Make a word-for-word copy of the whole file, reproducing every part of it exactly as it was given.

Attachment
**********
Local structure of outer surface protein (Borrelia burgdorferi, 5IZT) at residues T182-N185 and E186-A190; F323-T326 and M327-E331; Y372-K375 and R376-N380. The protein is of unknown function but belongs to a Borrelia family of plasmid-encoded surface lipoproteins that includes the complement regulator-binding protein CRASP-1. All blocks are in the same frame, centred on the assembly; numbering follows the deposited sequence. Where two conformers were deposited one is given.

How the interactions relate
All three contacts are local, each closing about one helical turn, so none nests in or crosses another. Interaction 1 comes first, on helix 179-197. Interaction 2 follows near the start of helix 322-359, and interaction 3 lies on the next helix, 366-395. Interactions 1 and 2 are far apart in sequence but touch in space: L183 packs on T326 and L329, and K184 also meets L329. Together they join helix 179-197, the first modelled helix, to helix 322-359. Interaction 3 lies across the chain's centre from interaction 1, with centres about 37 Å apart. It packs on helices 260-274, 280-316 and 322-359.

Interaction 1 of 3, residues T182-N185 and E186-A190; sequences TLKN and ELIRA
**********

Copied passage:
Local structure of outer surface protein (Borrelia burgdorferi, 5IZT) at residues T182-N185 and E186-A190; F323-T326 and M327-E331; Y372-K375 and R376-N380. The protein is of unknown function but belongs to a Borrelia family of plasmid-encoded surface lipoproteins that includes the complement regulator-binding protein CRASP-1. All blocks are in the same frame, centred on the assembly; numbering follows the deposited sequence. Where two conformers were deposited one is given.

How the interactions relate
All three contacts are local, each closing about one helical turn, so none nests in or crosses another. Interaction 1 comes first, on helix 179-197. Interaction 2 follows near the start of helix 322-359, and interaction 3 lies on the next helix, 366-395. Interactions 1 and 2 are far apart in sequence but touch in space: L183 packs on T326 and L329, and K184 also meets L329. Together they join helix 179-197, the first modelled helix, to helix 322-359. Interaction 3 lies across the chain's centre from interaction 1, with centres about 37 Å apart. It packs on helices 260-274, 280-316 and 322-359.

Interaction 1 of 3, residues T182-N185 and E186-A190; sequences TLKN and ELIRA